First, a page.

As the KH vortices grow in size, more CO-rich material is transferred into the envelope. Convection becomes more turbulent. The initially small convective eddies merge into huge shells (Fig. 2), as seen also in GLT97. At this stage, the nuclear energy generation rate reaches 1015 erg g-1 s-1, while the characteristic burning timescale decreases to $\sim$5 s. The convective filaments continue growing in size and progressively occupy the whole envelope length. Although not resolved in these simulations, and in contrast to the 3-D case, the conservation of vorticity in 2-D forces the largest eddies to grow in an inverse vorticity cascade, while energy flows to the viscous scale with a distribution that deviates from the Kolmogorov spectrum (see e.g., Lesieur et al. 2001; Shore 2007). At this time, the temperature at the envelope base reaches $\sim$ $2
\times 10^8$ K, at fluid velocities of 108 cm s-1 (of the order of the escape velocity, characteristic of the dynamic phases of the explosion), and a nuclear energy generation rate of 1016 erg g-1 s-1. The convective turnover time is now $\sim$5 s. The mean CNO abundance in the envelope has increased to 0.30, a value that agrees well with both the previous simulations by GLT97 and the mean metallicities inferred from observations of the ejecta in non-neon (CO) novae (see José & Shore 2008). At this stage, since the outer envelope layers had started to escape the computational (Eulerian) domain, simulations were stopped.

Our 2-D simulations, in agreement with the results reported in GLT97, show that the progress and extension of the TNR throughout the envelope occurs with almost spherical symmetry, even though the structure of the ignition is not. This explains the success of 1-D models in reproducing the gross observational properties (light curves, velocities of the ejecta, nucleosynthesis) of nova explosions (Starrfield et al. 1998, 2009; Kovetz & Prialnik 1997; Yaron et al. 2005; José & Hernanz 1998).

4 Discussion and conclusions

We have analyzed the possible self-enrichment of the solar-composition accreted envelope with material from the underlying white dwarf during nova outbursts in a multidimensional framework. We have found that a shear flow at the core-envelope interface (which unlike the spherically symmetric case, does not behave like a rigid wall) drives mixing through KH instabilities. Large convective eddies develop close to the core-envelope interface, of a size comparable to the height of the envelope (similar to the pressure scale height in 1-D simulations), mixing CO-rich material from the outermost layers of the underlying white dwarf into the accreted envelope. The metallicity enrichment achieved in the envelope, $Z \sim 0.30$, is in agreement with observations of CO nova ejecta. Our 2-D simulations also show that even for a point-like TNR ignition, the expansion and progress of the runaway is almost spherically symmetric for nova conditions. We note that the adopted resolution as well as the size, intensity, and location of the initial perturbation have a very limited impact on the results, principally affecting the timescale for the onset of the KH instability but not the final, mean metallicity. Details will be extensively discussed in a forthcoming publication. Our results agree with earlier 2-D hydrodynamic simulations (GLT97) and solve the controversy raised by another 2-D study (KHT98) that questioned the efficiency of this mixing mechanism, and hence the corresponding strength of the runaway and its capability to power a fast nova outburst.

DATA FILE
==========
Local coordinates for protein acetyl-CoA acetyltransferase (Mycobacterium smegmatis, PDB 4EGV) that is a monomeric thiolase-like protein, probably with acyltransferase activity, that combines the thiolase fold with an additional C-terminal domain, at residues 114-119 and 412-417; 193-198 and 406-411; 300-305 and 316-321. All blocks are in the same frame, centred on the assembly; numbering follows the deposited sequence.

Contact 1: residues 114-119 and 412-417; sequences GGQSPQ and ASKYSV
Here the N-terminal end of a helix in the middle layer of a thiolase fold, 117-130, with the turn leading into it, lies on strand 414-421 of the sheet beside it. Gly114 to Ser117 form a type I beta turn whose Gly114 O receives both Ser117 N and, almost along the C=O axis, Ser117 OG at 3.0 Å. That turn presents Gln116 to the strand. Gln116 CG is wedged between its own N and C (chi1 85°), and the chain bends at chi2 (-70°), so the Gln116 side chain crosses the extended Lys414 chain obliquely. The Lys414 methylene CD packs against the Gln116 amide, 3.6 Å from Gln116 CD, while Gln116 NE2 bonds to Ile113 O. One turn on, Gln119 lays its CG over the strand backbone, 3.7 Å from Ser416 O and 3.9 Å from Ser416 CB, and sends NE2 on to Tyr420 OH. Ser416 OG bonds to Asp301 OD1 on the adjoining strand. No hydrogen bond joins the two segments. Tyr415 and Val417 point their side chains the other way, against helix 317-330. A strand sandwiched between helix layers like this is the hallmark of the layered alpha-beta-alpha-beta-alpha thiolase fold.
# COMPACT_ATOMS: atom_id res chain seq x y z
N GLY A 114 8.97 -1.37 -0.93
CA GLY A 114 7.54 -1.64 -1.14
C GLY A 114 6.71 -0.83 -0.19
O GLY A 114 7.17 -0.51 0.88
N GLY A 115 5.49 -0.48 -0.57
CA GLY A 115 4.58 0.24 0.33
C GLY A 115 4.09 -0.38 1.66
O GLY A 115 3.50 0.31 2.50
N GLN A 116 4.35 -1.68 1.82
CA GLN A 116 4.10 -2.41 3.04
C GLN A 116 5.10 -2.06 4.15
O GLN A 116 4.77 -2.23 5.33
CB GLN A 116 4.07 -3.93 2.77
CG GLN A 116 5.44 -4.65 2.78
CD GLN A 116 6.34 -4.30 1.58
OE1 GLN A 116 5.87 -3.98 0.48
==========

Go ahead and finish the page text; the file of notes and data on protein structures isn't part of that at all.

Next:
Acknowledgements
We greatly appreciate comments and suggestions from D. García-Senz, J. Isern, A. Parikh, and M. Zingale on an early version of this manuscript. This work has been partially supported by the Spanish MEC grants AYA2007-66256 and AYA2008-04211-C02-01, and by the E.U. FEDER funds. We also acknowledge the Barcelona Supercomputing Center for a generous allocation of time at the Mare Nostrum supercomputer.


References

Footnotes

... GLT97[*]
Other multidimensional studies (Rosner et al. 2001; Alexakis et al. 2004a,b) focused on the role of shear instabilities in the stratified fluids that form nova envelopes. They concluded that mixing can result from the resonant interaction between large-scale shear flows in the accreted envelope and gravity waves at the interface between the envelope and the underlying white dwarf. However, to account for significant mixing, a very high shear (with a specific velocity profile) had to be assumed.
... (outflow)[*]
Technical details of how boundary conditions are implemented in Godunov-type codes can be found in Zingale et al. (2002).

All Figures

  \begin{figure}
\par\mbox{\includegraphics[width=6cm,clip]{14178fg1a.eps}\include...
...p]{14178fg1c.eps}\includegraphics[width=6cm,clip]{14178fg1d.eps} }\end{figure} Figure 1:

Snapshots of the development of KH instabilities at t=215 s ( upper left panel), 235 s ( upper right), 279 s ( lower left), and 498 s ( lower right), shown in terms of 12C mass fraction (in logarithmic scale). The injection of core material driven by the KH instabilities translates into a mass-averaged abundance of CNO-nuclei in the envelope of 0.079, 0.082, 0.089, and 0.17, respectively. The mean CNO abundance at the end of the simulations reaches 0.30, by mass.

Open with DEXTER
In the text

  \begin{figure}
\par\mbox{\includegraphics[width=5.3cm,clip]{14178fg2a.eps} \incl...
...{14178fg2b.eps} \includegraphics[width=5cm,clip]{14178fg2c.eps} }
\end{figure} Figure 2:

Left and central panels: same as Fig. 1, but for the velocity fields at t = 279 s ( left) and 498 s ( right), superimposed on a plot of the nuclear energy generation rate (in ergs g-1 cm-1). Right panel: Time evolution of the overall nuclear burning rate.

Open with DEXTER
In the text